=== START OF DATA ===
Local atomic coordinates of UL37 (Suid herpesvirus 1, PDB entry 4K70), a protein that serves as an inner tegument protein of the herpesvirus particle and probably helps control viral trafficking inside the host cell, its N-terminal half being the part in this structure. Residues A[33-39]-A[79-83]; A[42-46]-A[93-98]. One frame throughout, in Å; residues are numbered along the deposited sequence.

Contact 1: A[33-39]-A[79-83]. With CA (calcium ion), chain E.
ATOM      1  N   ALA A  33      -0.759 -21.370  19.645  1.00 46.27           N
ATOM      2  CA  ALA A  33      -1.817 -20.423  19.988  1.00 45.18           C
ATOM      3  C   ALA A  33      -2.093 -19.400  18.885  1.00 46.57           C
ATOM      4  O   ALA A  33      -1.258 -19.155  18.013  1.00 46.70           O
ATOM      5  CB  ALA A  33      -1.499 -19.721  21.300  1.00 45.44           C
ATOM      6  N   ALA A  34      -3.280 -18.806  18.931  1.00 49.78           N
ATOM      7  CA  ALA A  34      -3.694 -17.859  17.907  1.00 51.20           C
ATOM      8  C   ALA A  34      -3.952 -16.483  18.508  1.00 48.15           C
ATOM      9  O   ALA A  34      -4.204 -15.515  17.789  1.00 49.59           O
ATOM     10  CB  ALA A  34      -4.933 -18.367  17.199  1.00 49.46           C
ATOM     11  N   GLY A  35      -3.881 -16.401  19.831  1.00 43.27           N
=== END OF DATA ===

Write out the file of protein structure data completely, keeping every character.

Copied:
Local atomic coordinates of UL37 (Suid herpesvirus 1, PDB entry 4K70), a protein that serves as an inner tegument protein of the herpesvirus particle and probably helps control viral trafficking inside the host cell, its N-terminal half being the part in this structure. Residues A[33-39]-A[79-83]; A[42-46]-A[93-98]. One frame throughout, in Å; residues are numbered along the deposited sequence.

Contact 1: A[33-39]-A[79-83]. With CA (calcium ion), chain E.
ATOM      1  N   ALA A  33      -0.759 -21.370  19.645  1.00 46.27           N
ATOM      2  CA  ALA A  33      -1.817 -20.423  19.988  1.00 45.18           C
ATOM      3  C   ALA A  33      -2.093 -19.400  18.885  1.00 46.57           C
ATOM      4  O   ALA A  33      -1.258 -19.155  18.013  1.00 46.70           O
ATOM      5  CB  ALA A  33      -1.499 -19.721  21.300  1.00 45.44           C
ATOM      6  N   ALA A  34      -3.280 -18.806  18.931  1.00 49.78           N
ATOM      7  CA  ALA A  34      -3.694 -17.859  17.907  1.00 51.20           C
ATOM      8  C   ALA A  34      -3.952 -16.483  18.508  1.00 48.15           C
ATOM      9  O   ALA A  34      -4.204 -15.515  17.789  1.00 49.59           O
ATOM     10  CB  ALA A  34      -4.933 -18.367  17.199  1.00 49.46           C
ATOM     11  N   GLY A  35      -3.881 -16.401  19.831  1.00 43.27           N